Earlier today, Trump said he doesn't know Sondland well and hasn't spoken to him much.
On the question of how often they spoke, Sondland said around 20 times.
"If that's often then it's often," he said.
Rep. Jackie Speier, a Democrat from California, just brought up a Washington Post article that GOP Rep. Mike Conway entered into the record.
The article, according to Conway, said House Intelligence Chair Adam Schiff's "claim the whistleblower has a statutory right to anonymity received three Pinocchios."
While Speier discussed the article and the whistleblower, Conway interrupted her to say: "The article goes through that and three Pinocchios in spite of that conversation,"
"Well, the President of the United States has five Pinocchios on a daily basis. So let's not go there," she said.
Some in the room laughed and applauded.
See the moment:
Ambassador Gordon Sondland agreed that the withholding of aid to Ukraine and a White House meeting likely helped Russia.
Rep. Jackie Speier, a Democrat from California, asked Sondland if Russia benefitted from the temporary freeze of US military aid for Ukraine, and the withholding of a White House invitation from the new Ukrainian president, who took office this year.
“I think it could be looked at that way, yes,” Sondland said.
Other witnesses in the inquiry, including national security officials who worked in the White House, testified that President Trump’s actions gave Russia a boost, because his actions undermined the new Ukrainian leader. Ukraine has been at war with Russia its aligned militias since 2014, after the annexation of Crimea and invasion of Eastern Ukraine.
Trump’s decision to freeze military aid for Ukraine is one of many things he’s done to help Russia over the years.
Ambassador Gordon Sondland told lawmakers he has received many threats as a result of the inquiry.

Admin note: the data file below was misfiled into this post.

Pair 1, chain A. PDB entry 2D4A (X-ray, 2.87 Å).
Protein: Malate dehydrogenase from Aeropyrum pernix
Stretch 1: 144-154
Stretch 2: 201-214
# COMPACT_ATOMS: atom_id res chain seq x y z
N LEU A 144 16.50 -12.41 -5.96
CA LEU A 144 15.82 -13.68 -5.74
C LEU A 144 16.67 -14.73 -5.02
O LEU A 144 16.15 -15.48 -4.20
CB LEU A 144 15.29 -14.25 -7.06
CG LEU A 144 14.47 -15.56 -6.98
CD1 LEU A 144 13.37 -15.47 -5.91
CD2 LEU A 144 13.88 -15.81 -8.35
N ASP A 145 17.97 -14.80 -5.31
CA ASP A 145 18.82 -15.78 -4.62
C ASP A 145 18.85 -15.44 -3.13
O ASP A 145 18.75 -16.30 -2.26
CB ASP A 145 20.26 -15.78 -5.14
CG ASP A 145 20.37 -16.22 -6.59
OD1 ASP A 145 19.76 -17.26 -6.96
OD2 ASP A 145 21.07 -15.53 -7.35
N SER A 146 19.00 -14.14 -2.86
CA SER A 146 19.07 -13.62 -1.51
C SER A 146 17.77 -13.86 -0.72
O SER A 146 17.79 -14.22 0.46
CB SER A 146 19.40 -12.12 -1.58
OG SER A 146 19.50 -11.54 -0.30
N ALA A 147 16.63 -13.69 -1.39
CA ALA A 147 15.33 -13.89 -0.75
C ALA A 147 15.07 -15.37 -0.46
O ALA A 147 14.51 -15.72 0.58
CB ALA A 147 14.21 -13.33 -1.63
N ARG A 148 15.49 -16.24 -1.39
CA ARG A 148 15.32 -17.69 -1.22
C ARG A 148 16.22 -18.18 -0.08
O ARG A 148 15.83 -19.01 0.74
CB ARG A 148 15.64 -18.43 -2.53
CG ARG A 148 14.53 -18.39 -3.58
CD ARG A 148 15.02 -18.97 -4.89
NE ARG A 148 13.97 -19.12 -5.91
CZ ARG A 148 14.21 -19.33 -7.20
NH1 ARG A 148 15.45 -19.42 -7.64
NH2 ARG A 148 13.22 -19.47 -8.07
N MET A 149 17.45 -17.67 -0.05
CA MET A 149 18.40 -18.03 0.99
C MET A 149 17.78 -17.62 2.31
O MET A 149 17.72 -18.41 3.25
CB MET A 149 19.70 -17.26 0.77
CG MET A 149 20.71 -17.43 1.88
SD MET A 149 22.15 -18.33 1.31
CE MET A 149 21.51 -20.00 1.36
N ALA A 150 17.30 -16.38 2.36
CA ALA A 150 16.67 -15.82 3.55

"We have countless emails apparently to my wife. Our properties are being picketed and boycotted," he explained to the House Intelligence Committee.
Sondland said there are demonstrations "going on as we speak" in front of his hotels.
EU Ambassador Gordon Sondland pushed back in a heated exchange with Republican Rep. Mike Turner.
Turner told Sondland, "You have no testimony today that ties President Trump to a scheme to withhold aid from Ukraine in exchange for these investigations."
Sondland responded, "Other than my own presumptions."
Turner called that "nothing" and "hearsay evidence."
"I never said the president of the United States should be impeached," Sondland said.
Chairman Schiff responded to this line of questioning.
He said the Republicans "seem to be under the impression" that unless Trump explicitly said to Sondland, "I am bribing the Ukrainian President" or "I'm telling you I'm not going to give the aid" to Ukraine then there is no evidence of quid pro quo or other potential crimes.
"Nonetheless, ambassador, you have given us a lot of evidence, of precisely that conditionality of both the white house meeting and the military assistance," Schiff said.
Trump's lawyer Rudy Giuliani doesn’t appear enamored of the Republican’s staff attorney Stephen Castor.
“Republican lawyer doesn’t do his own research and preparation, and is instead picking up Democrat lies, shame. Allow me to inform him: I have NO financial interests in Ukraine, NONE!” Giuliani wrote on Twitter.
“I would appreciate his apology,” Giuliani wrote.
During his second round of questioning, Castor asked Sondland, "Did you know Giuliani has business interests in Ukraine?"
“Now I understand he did,” Sondland responded. “I didn't know that at the time.”
Here's Giuliani's latest tweet: